Thursday, September 16, 2010
Peep World (U.S., 2010) directed by Barry Blaustein, 89 minutes @ the Elgin Theatre
By far, the funniest film I have seen so far ... quite an irresistible cast too!
As the film opens, four squabbling siblings and their partners gather on the seventieth birthday of their immensely successful father Henry Meyerwitz (Ron Rifkin), a formidable real estate baron. The film then leaps backward eighteen hours prior to the dinner.
The youngest, Nathan Meyerwitz (Ben Schwartz), has just published a revealing novel entitled Peep World whose thinly veiled characters are based on his horrified siblings and his father. Suffering from an enormous ego and from premature ejaculation, he seeks the services of doctor who provides a too successful solution just prior to a book reading the day of the birthday dinner. He shows up at the reading regardless and tears ensue.
The eldest Jack (Michael C. Hall of Dexter fame) is a struggling architect whose business is faltering and appears to be dreading the birth of his first child. He relieves his anxiety by surreptitiously viewing porn at a shabby establishment called Peep World on the sly only to be caught out by his eight month pregnant wife (Judy Greer).
The third brother Joel (The Office's Rainn Wilson) is perceived as the perennial loser among the sibs whose perpetual mooching from older brother Jack and his mounting debts occasion the visit of loan sharks. He has promised them that his father will provide the $12,000 he owes them at the forthcoming dinner (or his $50,000 car).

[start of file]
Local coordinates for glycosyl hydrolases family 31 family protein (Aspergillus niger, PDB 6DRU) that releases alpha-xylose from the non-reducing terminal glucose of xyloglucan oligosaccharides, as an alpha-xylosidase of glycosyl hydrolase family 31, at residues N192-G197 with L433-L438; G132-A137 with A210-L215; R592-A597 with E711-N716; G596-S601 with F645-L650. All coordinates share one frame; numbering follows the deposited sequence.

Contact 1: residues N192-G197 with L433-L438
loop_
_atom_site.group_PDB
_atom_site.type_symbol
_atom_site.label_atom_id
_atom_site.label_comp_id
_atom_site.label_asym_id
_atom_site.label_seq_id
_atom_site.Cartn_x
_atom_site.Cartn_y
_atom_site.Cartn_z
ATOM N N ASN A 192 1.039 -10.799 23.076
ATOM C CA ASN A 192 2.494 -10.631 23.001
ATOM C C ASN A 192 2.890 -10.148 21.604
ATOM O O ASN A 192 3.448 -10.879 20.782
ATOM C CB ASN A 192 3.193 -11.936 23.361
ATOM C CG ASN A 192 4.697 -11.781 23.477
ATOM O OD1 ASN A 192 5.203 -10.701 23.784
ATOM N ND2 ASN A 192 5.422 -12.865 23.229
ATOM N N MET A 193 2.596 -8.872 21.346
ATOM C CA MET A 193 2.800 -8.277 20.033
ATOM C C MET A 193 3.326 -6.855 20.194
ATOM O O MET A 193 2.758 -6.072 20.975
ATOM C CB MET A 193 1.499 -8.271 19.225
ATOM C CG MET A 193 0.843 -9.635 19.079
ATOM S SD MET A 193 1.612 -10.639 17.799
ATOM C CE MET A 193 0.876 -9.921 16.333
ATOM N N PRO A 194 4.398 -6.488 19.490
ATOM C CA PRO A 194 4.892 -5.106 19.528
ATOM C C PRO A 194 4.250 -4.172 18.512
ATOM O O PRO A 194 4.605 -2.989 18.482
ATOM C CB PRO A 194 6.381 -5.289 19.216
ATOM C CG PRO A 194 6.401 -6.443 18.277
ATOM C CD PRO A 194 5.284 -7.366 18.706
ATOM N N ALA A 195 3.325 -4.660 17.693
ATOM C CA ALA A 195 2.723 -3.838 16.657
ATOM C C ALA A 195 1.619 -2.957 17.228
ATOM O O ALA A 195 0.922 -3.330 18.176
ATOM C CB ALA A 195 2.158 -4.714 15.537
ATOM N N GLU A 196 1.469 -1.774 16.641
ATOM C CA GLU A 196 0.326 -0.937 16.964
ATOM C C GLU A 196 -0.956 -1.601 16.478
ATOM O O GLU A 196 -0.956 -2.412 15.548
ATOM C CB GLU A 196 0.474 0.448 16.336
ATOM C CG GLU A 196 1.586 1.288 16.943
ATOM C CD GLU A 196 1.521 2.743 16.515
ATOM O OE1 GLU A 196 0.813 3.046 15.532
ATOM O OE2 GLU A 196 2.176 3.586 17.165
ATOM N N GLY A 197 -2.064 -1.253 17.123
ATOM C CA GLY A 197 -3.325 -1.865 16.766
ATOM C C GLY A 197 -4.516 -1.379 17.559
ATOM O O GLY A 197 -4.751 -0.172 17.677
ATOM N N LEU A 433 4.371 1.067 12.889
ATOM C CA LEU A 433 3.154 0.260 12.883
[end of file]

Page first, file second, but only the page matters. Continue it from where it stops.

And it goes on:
Sister Cheri (Sarah Silverman) is a neurotic, bitter mess and devotee of Jews for Jesus who has tried her hand at acting/singing/song writing/whatever and has failed to make her mark in any craft. She carries a burning resentment against Nathan for his mean-spirited novel and his commercial success.
Dad, ever the sensitive mensch, shows up at the dinner with a new girlfriend (Alicia Witt) who appears to be even younger than his children and just has been cast in the role of Cheri in the film, based on Nathan's book, to the chagrin of all involved. The ex-wife (Lesley Ann Warren) is not impressed and neither are we when dad starts to abuse all of the children for their various failings. But he does get his comeuppance.
The pace is brisk and each role is charmingly played. Perhaps Silverman's character is too vituperative to be called charming. When Nathan finally apologizes for using his family as the template for his fictional characters at the end of the film, she touches her hand to her heart with emotion then whispers to him, "But I'm still going to sue ..."
Director Barry Blaustein, who is primarily known as a screenwriter, spoke with warmth and passion at the Q&A after the film. Still the best part of the festival to hear directors talk about their craft!